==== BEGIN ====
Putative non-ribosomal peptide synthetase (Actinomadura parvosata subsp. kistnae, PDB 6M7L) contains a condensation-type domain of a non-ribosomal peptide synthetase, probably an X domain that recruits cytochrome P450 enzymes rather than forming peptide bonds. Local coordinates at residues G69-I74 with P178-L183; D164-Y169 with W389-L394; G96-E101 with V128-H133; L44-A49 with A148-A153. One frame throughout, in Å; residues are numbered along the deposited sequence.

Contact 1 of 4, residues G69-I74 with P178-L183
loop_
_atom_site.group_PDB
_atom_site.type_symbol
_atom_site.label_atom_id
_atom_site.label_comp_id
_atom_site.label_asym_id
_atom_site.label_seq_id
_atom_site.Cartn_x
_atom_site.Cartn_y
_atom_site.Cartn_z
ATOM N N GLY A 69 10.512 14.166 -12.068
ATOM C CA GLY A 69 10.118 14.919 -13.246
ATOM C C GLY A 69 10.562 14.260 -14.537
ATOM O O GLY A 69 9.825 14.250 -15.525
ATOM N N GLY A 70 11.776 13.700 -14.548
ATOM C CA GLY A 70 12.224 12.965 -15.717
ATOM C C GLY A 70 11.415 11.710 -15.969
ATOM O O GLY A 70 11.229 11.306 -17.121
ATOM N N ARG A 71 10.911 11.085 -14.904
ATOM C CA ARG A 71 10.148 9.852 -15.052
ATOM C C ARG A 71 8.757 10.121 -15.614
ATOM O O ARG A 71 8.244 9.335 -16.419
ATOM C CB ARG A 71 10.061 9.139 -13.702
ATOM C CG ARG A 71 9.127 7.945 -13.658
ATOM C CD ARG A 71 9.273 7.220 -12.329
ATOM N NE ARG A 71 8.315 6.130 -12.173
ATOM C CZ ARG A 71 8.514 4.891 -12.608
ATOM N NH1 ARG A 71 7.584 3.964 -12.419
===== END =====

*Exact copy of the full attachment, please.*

Putative non-ribosomal peptide synthetase (Actinomadura parvosata subsp. kistnae, PDB 6M7L) contains a condensation-type domain of a non-ribosomal peptide synthetase, probably an X domain that recruits cytochrome P450 enzymes rather than forming peptide bonds. Local coordinates at residues G69-I74 with P178-L183; D164-Y169 with W389-L394; G96-E101 with V128-H133; L44-A49 with A148-A153. One frame throughout, in Å; residues are numbered along the deposited sequence.

Contact 1 of 4, residues G69-I74 with P178-L183
loop_
_atom_site.group_PDB
_atom_site.type_symbol
_atom_site.label_atom_id
_atom_site.label_comp_id
_atom_site.label_asym_id
_atom_site.label_seq_id
_atom_site.Cartn_x
_atom_site.Cartn_y
_atom_site.Cartn_z
ATOM N N GLY A 69 10.512 14.166 -12.068
ATOM C CA GLY A 69 10.118 14.919 -13.246
ATOM C C GLY A 69 10.562 14.260 -14.537
ATOM O O GLY A 69 9.825 14.250 -15.525
ATOM N N GLY A 70 11.776 13.700 -14.548
ATOM C CA GLY A 70 12.224 12.965 -15.717
ATOM C C GLY A 70 11.415 11.710 -15.969
ATOM O O GLY A 70 11.229 11.306 -17.121
ATOM N N ARG A 71 10.911 11.085 -14.904
ATOM C CA ARG A 71 10.148 9.852 -15.052
ATOM C C ARG A 71 8.757 10.121 -15.614
ATOM O O ARG A 71 8.244 9.335 -16.419
ATOM C CB ARG A 71 10.061 9.139 -13.702
ATOM C CG ARG A 71 9.127 7.945 -13.658
ATOM C CD ARG A 71 9.273 7.220 -12.329
ATOM N NE ARG A 71 8.315 6.130 -12.173
ATOM C CZ ARG A 71 8.514 4.891 -12.608
ATOM N NH1 ARG A 71 7.584 3.964 -12.419